Part 4: If You Had A Week (Math)

Okay, I think we're almost done with the "If you had a week of full-time teacher coaching, what would you do with it?" exercise. But I got 2 more gems and wanted to share them.

Steve Mook teaches at a large traditional urban high school, down the street from MATCH. Before that, he led a No Excuses style Jesuit tuition free middle school in central Massachusetts.

To me, what's interesting about his answer is the nuance. Like many teachers, he dreams of lessons which are different from him standing in the front. However, unlike many dreamy idealists who propose self-directed learning -- ignoring how frequently those types of lessons turn into chaos -- Steve is totally grounded in the gritty realities of how to make it work.

Mike,

Interesting question. Given where I am as a teacher:

I would take every minute of that time for both of us to dream of activities tied to the curricula that could teach important concepts, that, because of time constraints and a mandated curriculum, I often just teach using whole-group instruction.

These activities would:

*Be hands-on and not just worksheet-based activities *Would find some real-world application to potentially abstract concepts

*Be inexpensive to create and wouldn't require tons of prep time to pull off *Would NOT be self-directed learning *Could be easily assessed to see if the students have learned the concept

(MG editorial note: I like those 3. Steve is a no B.S. type of guy. If a kid does a cool project, doesn't learn Aim, then Steve considers it total failure. He doesn't think kids will simply do these things on their own. And he doesn't want to spend hours cooking this up; it undercuts his ability to execute his bread-and-butter teaching).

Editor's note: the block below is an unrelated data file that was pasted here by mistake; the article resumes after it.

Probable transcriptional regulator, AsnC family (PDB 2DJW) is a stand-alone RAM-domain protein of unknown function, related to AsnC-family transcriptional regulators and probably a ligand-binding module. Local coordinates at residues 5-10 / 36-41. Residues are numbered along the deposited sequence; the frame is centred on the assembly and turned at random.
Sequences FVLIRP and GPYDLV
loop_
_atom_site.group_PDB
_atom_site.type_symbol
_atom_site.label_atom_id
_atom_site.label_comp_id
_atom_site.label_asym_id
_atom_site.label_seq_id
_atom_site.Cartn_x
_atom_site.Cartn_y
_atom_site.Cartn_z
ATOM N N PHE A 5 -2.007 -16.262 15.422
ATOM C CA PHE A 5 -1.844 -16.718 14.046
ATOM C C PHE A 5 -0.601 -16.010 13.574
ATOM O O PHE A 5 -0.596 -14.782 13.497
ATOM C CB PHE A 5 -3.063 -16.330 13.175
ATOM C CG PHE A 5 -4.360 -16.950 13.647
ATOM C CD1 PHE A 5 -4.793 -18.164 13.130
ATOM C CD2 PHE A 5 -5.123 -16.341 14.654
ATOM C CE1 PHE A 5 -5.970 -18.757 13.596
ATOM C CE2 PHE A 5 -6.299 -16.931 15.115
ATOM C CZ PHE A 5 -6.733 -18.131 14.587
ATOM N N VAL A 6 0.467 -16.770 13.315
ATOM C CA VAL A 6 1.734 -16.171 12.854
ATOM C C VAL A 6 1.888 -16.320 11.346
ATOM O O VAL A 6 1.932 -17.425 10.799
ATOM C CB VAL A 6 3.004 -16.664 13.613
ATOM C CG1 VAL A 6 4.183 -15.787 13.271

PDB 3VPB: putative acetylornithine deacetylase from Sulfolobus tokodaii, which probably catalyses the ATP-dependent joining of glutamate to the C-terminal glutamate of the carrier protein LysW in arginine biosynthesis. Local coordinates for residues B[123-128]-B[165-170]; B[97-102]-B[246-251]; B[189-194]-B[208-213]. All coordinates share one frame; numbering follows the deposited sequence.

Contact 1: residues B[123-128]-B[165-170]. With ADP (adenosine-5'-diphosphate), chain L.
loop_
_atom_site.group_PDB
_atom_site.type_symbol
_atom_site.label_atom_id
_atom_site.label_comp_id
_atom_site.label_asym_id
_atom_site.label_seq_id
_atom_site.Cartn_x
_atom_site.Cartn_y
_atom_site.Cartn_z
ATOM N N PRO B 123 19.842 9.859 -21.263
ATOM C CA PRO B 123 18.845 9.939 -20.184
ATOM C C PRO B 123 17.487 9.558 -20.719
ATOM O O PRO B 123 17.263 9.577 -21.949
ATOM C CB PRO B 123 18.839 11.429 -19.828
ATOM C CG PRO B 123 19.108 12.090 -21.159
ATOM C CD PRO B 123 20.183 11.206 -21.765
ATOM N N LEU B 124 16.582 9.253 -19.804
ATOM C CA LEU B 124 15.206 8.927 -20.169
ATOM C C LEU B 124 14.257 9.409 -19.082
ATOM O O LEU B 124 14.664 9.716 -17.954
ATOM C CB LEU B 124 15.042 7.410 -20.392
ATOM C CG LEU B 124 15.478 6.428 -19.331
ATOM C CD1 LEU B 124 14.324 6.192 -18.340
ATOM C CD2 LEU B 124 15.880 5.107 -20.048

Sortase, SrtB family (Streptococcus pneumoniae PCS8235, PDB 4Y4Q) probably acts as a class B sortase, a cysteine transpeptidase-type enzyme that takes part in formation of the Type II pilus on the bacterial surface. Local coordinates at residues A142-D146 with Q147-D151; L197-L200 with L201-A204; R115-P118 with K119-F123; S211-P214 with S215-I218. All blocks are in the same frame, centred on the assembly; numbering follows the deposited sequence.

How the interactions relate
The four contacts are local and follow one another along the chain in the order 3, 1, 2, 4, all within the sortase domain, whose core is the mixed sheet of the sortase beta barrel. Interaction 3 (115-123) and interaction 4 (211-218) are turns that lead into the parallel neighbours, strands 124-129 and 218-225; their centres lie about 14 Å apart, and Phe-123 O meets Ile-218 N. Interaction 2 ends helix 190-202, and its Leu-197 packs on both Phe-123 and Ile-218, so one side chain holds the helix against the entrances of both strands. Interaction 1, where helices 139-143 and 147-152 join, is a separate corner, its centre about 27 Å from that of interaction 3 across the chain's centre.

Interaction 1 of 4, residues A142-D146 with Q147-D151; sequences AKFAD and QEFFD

If I had time left over from that week, I would take some time to produce the materials that would go along with the activities.

Of course, I would be pretty discerning about those activities - I don't want activities for the sake of activities - I want activities that I can use that will help teach the formula for a circle AND why it should be important for my students to learn (or in my case, AP Stats).

I do one where the kids build a "helicopter" from a paper template and then time 10 drops from each of 3 heights, we do a scatterplot, they find the linear regression line, I ask them to predict for other heights based on their line.

They know of course that as you go higher it will take more time, but the real valuable learning comes from the idea of the residual, the "error", since no two times are ever exactly the same. We do a formula for measuring residual; but what I am really trying to get at is the linear regression is just an estimate based on repeated trials, and not some hard and fast formula, and that predictions can be easily messed with by even one bad data point (helicopter drop).

We can do this one in 1 1/2 classes for them to really get. They learn several new equations and concepts and the kids enjoy it.

* *

Tim Fukawa-Connelly has multiple perspectives, which he explains. I love his fascination, which I share, with whether a coach can create STICKY change.

I.e., think about all the times you resolve to exercise, maybe do it for a little while, then fall back into sloth. Or maybe I'm just talking about myself.

Mike,

I'm sort of wearing three different hats here:

1) (former) teacher 2) (former) department chair 3) mathematics education faculty at a university

In thinking about this answer, I've realized that the best I can give is, "it depends." I've decided to begin with some general principles of practice and then turn to what I would personally want/do, followed by some concluding comments...

Generally: